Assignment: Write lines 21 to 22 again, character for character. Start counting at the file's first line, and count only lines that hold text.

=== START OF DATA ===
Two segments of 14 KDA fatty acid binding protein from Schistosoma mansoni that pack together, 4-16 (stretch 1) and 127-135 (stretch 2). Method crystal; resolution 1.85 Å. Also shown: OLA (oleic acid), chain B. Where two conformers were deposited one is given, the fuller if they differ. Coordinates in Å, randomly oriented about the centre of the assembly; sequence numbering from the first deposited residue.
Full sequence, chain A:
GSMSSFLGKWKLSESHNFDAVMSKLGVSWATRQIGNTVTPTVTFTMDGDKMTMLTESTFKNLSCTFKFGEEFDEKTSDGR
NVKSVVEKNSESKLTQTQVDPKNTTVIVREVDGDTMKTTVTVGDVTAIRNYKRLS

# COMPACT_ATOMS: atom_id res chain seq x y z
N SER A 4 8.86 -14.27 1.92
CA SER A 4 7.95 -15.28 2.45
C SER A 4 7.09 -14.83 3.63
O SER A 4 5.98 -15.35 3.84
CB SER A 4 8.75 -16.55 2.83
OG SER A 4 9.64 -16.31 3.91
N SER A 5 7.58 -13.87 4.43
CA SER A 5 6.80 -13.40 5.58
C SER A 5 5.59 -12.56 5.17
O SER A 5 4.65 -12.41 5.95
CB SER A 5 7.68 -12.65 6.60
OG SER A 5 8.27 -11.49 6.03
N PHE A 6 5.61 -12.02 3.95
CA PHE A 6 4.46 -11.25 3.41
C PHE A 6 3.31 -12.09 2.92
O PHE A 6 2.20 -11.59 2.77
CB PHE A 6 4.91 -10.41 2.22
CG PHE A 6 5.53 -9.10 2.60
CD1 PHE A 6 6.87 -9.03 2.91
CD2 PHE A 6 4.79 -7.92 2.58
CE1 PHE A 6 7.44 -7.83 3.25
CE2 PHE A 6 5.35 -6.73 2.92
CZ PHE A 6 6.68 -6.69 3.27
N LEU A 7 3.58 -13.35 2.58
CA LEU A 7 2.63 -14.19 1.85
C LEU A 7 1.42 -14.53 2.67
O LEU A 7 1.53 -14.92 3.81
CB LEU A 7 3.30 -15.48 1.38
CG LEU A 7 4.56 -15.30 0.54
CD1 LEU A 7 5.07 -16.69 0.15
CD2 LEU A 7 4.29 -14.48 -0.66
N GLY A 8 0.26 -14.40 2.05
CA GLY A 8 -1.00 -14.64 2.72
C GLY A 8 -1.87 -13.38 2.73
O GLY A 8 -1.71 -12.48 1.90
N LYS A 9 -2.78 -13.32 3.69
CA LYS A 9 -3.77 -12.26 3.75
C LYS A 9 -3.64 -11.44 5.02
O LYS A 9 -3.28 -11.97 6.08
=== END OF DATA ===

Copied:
O PHE A 6 2.20 -11.59 2.77
CB PHE A 6 4.91 -10.41 2.22